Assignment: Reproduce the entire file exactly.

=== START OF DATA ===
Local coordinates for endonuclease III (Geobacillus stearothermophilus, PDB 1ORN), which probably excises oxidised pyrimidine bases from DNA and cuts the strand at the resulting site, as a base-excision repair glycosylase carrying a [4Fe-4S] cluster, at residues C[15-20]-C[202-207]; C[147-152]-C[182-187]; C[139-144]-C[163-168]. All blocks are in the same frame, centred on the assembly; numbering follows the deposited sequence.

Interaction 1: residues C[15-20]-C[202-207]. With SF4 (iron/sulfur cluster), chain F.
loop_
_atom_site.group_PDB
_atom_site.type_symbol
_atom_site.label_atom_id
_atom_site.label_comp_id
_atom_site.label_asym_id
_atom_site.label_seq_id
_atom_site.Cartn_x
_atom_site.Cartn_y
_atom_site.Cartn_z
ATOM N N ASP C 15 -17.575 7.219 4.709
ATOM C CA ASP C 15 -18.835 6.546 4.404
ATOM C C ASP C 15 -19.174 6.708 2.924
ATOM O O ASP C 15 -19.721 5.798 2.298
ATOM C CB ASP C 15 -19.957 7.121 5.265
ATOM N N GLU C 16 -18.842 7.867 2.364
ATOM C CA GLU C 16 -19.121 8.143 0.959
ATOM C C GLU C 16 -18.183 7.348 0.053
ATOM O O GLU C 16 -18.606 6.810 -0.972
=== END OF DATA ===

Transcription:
Local coordinates for endonuclease III (Geobacillus stearothermophilus, PDB 1ORN), which probably excises oxidised pyrimidine bases from DNA and cuts the strand at the resulting site, as a base-excision repair glycosylase carrying a [4Fe-4S] cluster, at residues C[15-20]-C[202-207]; C[147-152]-C[182-187]; C[139-144]-C[163-168]. All blocks are in the same frame, centred on the assembly; numbering follows the deposited sequence.

Interaction 1: residues C[15-20]-C[202-207]. With SF4 (iron/sulfur cluster), chain F.
loop_
_atom_site.group_PDB
_atom_site.type_symbol
_atom_site.label_atom_id
_atom_site.label_comp_id
_atom_site.label_asym_id
_atom_site.label_seq_id
_atom_site.Cartn_x
_atom_site.Cartn_y
_atom_site.Cartn_z
ATOM N N ASP C 15 -17.575 7.219 4.709
ATOM C CA ASP C 15 -18.835 6.546 4.404
ATOM C C ASP C 15 -19.174 6.708 2.924
ATOM O O ASP C 15 -19.721 5.798 2.298
ATOM C CB ASP C 15 -19.957 7.121 5.265
ATOM N N GLU C 16 -18.842 7.867 2.364
ATOM C CA GLU C 16 -19.121 8.143 0.959
ATOM C C GLU C 16 -18.183 7.348 0.053
ATOM O O GLU C 16 -18.606 6.810 -0.972